You would be forgiven if you assumed that every wallet was essentially the same; after all, they all fulfill the same basic functions. However, there are two primary types of wallets. You may have heard the names mentioned before – custodial wallets and non-custodial wallets. While this may sound confusing you needn’t worry. Think of it like this: custodial wallets take custody of your private keys and non-custodial wallets give you ownership of the private key. 

Custodial Wallet

A custodial wallet means that a 3rd party is managing the private key on your behalf. As we’ve previously mentioned, that does mean you could technically lose access to your funds if the company managing your keys dissolves. Overall, while some recommend custodial wallets for beginners I think it’s important to practice crypto security from the start of your journey. This isn’t to say that custodial wallets don’t have their place, however, they will never match the security offered by a hardware or non-custodial wallet. 

Some examples of Custodial Wallets:

Non-Custodial Wallet

As the name implies, a non-custodial wallet is essentially the opposite of a custodial wallet. When using a non-custodial wallet you’re in charge of the private key. While this is advantageous for security purposes, it does leave you with the responsibility of keeping it safe. We recommend writing it on a piece of paper and locking it away somewhere secure. 

Some examples of Non-Custodial Wallets:

Hardware Wallet

The final type of wallet we’ll discuss is a hardware wallet. These wallets differ from the two we previously discussed as they require a physical device to access the account. While hardware wallets operate in a similar way to a non-custodial wallet, they also have the benefit of requiring you to authorize the transaction using a separate device. This means that for someone to access your funds they would need your private key and physical access to the device; far safer than the alternatives. As such, we recommend storing any large sums in a hardware wallet.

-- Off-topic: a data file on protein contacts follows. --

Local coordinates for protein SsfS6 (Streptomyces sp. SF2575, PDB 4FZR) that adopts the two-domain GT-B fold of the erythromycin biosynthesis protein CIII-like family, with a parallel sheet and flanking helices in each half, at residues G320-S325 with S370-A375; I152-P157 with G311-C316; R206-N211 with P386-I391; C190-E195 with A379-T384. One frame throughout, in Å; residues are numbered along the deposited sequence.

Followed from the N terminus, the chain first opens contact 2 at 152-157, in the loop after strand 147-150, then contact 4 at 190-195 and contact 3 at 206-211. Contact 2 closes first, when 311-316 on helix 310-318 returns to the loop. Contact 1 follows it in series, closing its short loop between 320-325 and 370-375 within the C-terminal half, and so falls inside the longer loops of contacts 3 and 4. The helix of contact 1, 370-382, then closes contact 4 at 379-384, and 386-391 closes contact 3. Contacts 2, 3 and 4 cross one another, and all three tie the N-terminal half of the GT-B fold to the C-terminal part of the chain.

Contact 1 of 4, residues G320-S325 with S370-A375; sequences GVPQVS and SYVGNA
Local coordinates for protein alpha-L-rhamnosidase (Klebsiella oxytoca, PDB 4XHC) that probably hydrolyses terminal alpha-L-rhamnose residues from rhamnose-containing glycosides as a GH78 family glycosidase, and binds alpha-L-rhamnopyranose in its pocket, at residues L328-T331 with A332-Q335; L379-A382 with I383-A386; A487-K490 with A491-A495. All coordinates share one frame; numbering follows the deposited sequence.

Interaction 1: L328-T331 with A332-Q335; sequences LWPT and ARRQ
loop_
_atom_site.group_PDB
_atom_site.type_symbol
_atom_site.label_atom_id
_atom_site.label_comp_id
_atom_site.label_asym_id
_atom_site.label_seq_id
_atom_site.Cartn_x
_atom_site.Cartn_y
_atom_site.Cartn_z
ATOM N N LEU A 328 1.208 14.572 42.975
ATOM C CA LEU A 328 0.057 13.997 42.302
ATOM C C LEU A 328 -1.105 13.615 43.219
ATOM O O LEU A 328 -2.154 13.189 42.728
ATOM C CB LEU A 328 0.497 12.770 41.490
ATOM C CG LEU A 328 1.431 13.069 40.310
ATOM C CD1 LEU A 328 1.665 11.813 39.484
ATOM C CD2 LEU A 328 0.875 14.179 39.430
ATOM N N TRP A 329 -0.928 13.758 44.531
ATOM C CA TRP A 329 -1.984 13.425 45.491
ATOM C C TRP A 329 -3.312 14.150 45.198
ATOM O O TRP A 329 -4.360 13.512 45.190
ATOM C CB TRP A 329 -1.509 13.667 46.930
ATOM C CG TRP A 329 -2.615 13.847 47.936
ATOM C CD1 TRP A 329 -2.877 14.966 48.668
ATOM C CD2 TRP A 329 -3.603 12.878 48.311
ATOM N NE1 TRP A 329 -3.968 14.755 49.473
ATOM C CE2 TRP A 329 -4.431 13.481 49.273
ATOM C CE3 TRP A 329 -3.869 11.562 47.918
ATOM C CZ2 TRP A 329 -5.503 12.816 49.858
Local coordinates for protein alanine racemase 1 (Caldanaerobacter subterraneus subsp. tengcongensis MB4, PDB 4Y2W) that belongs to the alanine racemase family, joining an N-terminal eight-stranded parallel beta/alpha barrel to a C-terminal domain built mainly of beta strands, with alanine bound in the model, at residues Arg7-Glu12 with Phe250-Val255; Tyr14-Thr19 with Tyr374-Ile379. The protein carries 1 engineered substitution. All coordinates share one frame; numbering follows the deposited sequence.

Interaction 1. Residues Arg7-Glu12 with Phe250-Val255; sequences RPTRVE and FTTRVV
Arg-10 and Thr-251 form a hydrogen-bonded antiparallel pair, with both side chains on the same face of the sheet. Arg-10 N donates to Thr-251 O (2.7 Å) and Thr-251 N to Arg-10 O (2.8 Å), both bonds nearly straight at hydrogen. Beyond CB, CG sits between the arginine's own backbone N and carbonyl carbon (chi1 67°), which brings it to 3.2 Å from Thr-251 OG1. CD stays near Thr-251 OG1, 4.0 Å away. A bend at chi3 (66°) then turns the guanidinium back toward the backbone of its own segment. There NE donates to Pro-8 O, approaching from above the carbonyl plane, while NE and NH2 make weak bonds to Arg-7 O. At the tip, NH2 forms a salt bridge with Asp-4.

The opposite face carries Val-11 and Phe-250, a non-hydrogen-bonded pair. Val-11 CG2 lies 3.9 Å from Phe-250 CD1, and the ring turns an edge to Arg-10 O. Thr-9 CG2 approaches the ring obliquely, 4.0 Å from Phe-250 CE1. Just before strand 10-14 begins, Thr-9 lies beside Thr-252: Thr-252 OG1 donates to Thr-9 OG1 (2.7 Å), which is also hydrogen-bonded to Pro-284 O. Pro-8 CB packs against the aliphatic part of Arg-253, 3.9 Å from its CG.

The only drawback to hardware wallets is that they’re seldom convenient in terms of fees, if you need to swap or sell, make you move your funds back to an exchange. Additionally, some hardware wallets (Ledger) have limited storage space, meaning you can only have a few coins per wallet. 

Examples of Hardware Wallets:

FAQS

Is a Custodial Wallet Safe?

There’s no reason for a custodial wallet to be considered unsafe. However, the reality is that if something unforeseen happens and you can’t access the exchange or company holding the keys, you’ll be left out of pocket.

What is the Safest Type of Wallet?

By far, the best way to keep your crypto secure is by using a hardware wallet. That way you have multiple barriers between your funds and attackers. 

Is 2-Factor Authentication Safe?

Using 2FA certainly improves your safety, however, be sure to use an authenticator like Authy or Google Auth as SMS 2FA has a known security flaw. 

By Jay

Jay is a cryptocurrency expert based in the UK. He's invested in a wide range of projects, ranging from small-cap tokens to large-cap tokens like BTC and ETH. Outside of cryptocurrency he has an unyielding interest in everything related to the stock market. Currently, Jay has been focusing on the macroscale and institutional adoption.